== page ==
Monetary and Fiscal Policy and Debt Structure in small open economies

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Pizzolon Niero, Fiorella Maria, Economics - Graduate School of Arts and Sciences, University of Virginia
Leeper, Eric, Economics, University of Virginia
Young, Eric, University of Virginia
Saffie, Felipe, Darden, University of Virginia

In the past two decades, emerging economies have registered a reduction in the share of sovereign debt denominated in foreign currency and an extension in its maturity. First, I study how these changes affect the optimal monetary and fiscal policy. I derive analytical results using a commitment framework. A higher share of debt denominated in local currency increases the reliance on variations in inflation to hedge against fiscal stress, which in turn increases with the maturity. Additionally, it reduces the relative exposure to foreign shocks. Second, I study the differences in currency composition across countries, focusing on Latin America. In this case I use a time-consistency framework, to capture the large shares of debt denominated in foreign currency observed in the data. I find that large external debt-to-GDP ratios, long debt duration, and low inflation costs encourage more borrowing in inflation-indexed bonds and can explain the larger share of inflation-indexed debt in Uruguay compared to other Latin American countries.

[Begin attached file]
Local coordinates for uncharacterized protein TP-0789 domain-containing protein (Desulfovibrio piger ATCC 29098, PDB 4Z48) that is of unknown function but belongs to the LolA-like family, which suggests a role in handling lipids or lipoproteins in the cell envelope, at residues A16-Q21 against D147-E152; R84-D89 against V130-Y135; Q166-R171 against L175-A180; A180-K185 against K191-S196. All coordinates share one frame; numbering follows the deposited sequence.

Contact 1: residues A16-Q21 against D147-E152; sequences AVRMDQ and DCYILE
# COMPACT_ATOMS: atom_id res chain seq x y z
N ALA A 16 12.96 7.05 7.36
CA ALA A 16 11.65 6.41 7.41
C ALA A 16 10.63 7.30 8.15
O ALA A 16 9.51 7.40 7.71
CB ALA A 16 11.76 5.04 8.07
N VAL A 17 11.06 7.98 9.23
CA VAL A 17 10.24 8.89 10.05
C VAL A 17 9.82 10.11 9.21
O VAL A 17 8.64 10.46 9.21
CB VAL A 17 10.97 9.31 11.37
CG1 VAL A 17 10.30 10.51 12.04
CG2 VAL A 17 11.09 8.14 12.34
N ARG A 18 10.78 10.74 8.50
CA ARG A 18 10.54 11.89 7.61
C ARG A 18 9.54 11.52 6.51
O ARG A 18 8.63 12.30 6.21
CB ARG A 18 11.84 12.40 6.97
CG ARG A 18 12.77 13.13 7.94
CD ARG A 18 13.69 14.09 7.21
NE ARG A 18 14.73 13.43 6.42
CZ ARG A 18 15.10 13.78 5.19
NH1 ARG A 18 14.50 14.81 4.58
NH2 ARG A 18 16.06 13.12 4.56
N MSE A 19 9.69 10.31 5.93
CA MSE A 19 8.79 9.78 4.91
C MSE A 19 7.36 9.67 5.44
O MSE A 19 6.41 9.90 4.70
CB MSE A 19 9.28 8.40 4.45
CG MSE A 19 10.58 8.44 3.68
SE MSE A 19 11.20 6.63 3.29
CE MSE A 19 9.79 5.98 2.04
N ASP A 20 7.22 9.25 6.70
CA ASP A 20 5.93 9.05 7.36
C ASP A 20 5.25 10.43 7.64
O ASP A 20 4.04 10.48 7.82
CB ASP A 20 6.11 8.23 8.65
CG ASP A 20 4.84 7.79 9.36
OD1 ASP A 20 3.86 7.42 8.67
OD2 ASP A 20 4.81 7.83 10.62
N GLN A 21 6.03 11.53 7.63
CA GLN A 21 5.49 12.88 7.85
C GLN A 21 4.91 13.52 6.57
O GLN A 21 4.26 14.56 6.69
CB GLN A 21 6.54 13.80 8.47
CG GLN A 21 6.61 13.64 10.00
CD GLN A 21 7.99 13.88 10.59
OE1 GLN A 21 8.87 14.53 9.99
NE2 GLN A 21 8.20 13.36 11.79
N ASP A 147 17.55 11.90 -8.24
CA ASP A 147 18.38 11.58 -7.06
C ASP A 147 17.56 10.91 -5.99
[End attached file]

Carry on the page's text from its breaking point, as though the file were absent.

PHD (Doctor of Philosophy)
Monetary and Fiscal Policy, Debt Structure, Currency Composition, Small Open Economy, Emerging Economies
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